The Governor is, meanwhile, said to rule the roost with an iron hand. It is not that he is intolerant of dissent; it is just that no one dares challenge such a formidable intellect. He is also said by critics to be stubborn, with few even willing, let alone able, to sway him. If this is true, then it is obviously not entirely healthy. The Court needs to be made smaller and more effective. It also needs greater powers of oversight and an independent chairman to counsel and advise Mr King, the chief executive.
By the time Mr King became involved in the Rock debacle, the die had already been cast, and, as far as I can see, his advice and actions over the matter given the constraints under which he was operating cannot reasonably be faulted. Yet on the wider issue of moral hazard, and the Governor's unwillingness to provide the banking system with the liquidity it craved, he almost certainly got it wrong, and indeed has as good as admitted so by subsequently reversing his previously hair-shirted approach.
At the World Economic Forum in Davos last week, there was implied criticism from Jean-Claude Trichet, president of the European Central Bank, of his counterparts both at the Fed and the Bank of England. The Fed was challenged for its panic cutting of interest rates in apparent response to turmoil in the financial markets. The purpose of monetary policy, M. Trichet insisted, was solely that of keeping the lid on inflationary expectations. Yet when the money markets are sick, they have to be treated with injections of liquidity if unnecessary economic damage is to be avoided. People in high office don't usually get a second chance. Mr King can no doubt be relied upon to use it wisely.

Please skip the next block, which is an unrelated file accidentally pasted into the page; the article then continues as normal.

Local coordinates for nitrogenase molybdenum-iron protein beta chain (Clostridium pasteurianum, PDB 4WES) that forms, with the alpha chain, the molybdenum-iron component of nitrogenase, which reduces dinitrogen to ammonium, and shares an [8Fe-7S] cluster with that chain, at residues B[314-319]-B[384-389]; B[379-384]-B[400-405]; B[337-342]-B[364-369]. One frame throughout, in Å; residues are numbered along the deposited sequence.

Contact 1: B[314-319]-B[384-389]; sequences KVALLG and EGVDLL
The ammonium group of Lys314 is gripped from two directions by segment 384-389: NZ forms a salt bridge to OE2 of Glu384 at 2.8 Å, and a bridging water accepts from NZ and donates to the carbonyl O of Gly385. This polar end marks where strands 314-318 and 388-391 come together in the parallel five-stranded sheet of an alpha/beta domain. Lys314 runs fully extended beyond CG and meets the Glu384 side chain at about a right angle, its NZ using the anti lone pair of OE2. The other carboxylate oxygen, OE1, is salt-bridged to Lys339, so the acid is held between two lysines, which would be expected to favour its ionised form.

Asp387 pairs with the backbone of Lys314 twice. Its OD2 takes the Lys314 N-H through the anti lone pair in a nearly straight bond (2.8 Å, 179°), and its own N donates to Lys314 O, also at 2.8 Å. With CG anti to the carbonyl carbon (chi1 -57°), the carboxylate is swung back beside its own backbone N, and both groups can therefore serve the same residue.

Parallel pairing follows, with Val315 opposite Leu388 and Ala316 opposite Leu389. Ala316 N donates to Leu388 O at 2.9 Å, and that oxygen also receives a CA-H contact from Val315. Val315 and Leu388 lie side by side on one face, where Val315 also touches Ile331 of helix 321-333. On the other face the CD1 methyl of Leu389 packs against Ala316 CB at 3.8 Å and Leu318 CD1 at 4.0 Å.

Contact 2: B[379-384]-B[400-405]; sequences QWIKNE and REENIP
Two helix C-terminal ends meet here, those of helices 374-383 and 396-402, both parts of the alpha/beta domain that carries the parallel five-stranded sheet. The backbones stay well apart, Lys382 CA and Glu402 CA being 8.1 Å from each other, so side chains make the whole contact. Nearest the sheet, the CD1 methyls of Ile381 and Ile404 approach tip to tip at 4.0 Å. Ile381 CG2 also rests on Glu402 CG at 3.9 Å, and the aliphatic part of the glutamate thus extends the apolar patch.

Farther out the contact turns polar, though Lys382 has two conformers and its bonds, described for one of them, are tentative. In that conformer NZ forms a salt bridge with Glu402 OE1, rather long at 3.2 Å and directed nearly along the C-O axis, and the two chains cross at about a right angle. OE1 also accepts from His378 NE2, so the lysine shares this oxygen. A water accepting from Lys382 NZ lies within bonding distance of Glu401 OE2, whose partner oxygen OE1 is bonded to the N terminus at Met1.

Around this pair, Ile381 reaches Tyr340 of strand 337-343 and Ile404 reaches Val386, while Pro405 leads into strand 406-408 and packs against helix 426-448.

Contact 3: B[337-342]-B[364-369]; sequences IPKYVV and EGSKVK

Muddled thinking on deposit insurance
The Government's proposals for replacing the present pay-as-you-go arrangements for deposit insurance with a beefed-up, pre-paid, scheme beg more questions than they answer. The absence of an adequate deposit compensation scheme was one of the primary reasons for the run on Northern Rock, so something plainly has to be done. But it is not yet clear precisely what.
The proposed bar is set at the existing £35,000, which is better than many countries but not nearly as good as France, Canada, the US, Japan and Italy. Well over 90 per cent of all deposits by number are below this figure and therefore stand to be fully compensated, but around 50 per cent by value are above it, and would be unprotected. The case for a rather higher figure seems on the face of it to be unarguable.